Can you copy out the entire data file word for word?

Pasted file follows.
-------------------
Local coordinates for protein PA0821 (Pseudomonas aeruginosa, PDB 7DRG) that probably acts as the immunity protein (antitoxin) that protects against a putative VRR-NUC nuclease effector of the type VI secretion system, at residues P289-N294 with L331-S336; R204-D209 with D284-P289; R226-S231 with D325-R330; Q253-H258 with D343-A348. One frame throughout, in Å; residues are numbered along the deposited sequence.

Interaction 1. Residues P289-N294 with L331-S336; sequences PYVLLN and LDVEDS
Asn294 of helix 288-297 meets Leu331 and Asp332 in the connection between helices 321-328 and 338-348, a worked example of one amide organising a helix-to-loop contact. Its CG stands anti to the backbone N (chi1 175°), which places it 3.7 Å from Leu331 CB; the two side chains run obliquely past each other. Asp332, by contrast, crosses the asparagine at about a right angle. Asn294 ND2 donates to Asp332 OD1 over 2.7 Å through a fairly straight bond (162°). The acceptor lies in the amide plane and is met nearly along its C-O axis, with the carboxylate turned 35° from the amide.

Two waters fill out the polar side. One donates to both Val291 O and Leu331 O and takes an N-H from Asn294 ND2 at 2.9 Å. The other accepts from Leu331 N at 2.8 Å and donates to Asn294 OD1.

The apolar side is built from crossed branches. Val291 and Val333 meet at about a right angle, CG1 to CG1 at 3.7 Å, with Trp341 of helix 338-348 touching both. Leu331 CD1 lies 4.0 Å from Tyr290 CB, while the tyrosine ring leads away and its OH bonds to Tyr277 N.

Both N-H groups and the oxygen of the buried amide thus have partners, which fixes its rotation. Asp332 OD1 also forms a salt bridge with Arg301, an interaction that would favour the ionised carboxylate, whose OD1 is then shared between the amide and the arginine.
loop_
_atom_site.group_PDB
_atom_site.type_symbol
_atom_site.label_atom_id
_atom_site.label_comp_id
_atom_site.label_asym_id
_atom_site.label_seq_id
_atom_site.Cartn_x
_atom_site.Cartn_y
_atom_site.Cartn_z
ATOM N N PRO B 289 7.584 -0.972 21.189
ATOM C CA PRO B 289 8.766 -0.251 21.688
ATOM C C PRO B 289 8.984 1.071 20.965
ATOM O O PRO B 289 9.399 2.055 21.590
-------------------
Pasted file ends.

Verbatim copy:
Local coordinates for protein PA0821 (Pseudomonas aeruginosa, PDB 7DRG) that probably acts as the immunity protein (antitoxin) that protects against a putative VRR-NUC nuclease effector of the type VI secretion system, at residues P289-N294 with L331-S336; R204-D209 with D284-P289; R226-S231 with D325-R330; Q253-H258 with D343-A348. One frame throughout, in Å; residues are numbered along the deposited sequence.

Interaction 1. Residues P289-N294 with L331-S336; sequences PYVLLN and LDVEDS
Asn294 of helix 288-297 meets Leu331 and Asp332 in the connection between helices 321-328 and 338-348, a worked example of one amide organising a helix-to-loop contact. Its CG stands anti to the backbone N (chi1 175°), which places it 3.7 Å from Leu331 CB; the two side chains run obliquely past each other. Asp332, by contrast, crosses the asparagine at about a right angle. Asn294 ND2 donates to Asp332 OD1 over 2.7 Å through a fairly straight bond (162°). The acceptor lies in the amide plane and is met nearly along its C-O axis, with the carboxylate turned 35° from the amide.

Two waters fill out the polar side. One donates to both Val291 O and Leu331 O and takes an N-H from Asn294 ND2 at 2.9 Å. The other accepts from Leu331 N at 2.8 Å and donates to Asn294 OD1.

The apolar side is built from crossed branches. Val291 and Val333 meet at about a right angle, CG1 to CG1 at 3.7 Å, with Trp341 of helix 338-348 touching both. Leu331 CD1 lies 4.0 Å from Tyr290 CB, while the tyrosine ring leads away and its OH bonds to Tyr277 N.

Both N-H groups and the oxygen of the buried amide thus have partners, which fixes its rotation. Asp332 OD1 also forms a salt bridge with Arg301, an interaction that would favour the ionised carboxylate, whose OD1 is then shared between the amide and the arginine.
loop_
_atom_site.group_PDB
_atom_site.type_symbol
_atom_site.label_atom_id
_atom_site.label_comp_id
_atom_site.label_asym_id
_atom_site.label_seq_id
_atom_site.Cartn_x
_atom_site.Cartn_y
_atom_site.Cartn_z
ATOM N N PRO B 289 7.584 -0.972 21.189
ATOM C CA PRO B 289 8.766 -0.251 21.688
ATOM C C PRO B 289 8.984 1.071 20.965
ATOM O O PRO B 289 9.399 2.055 21.590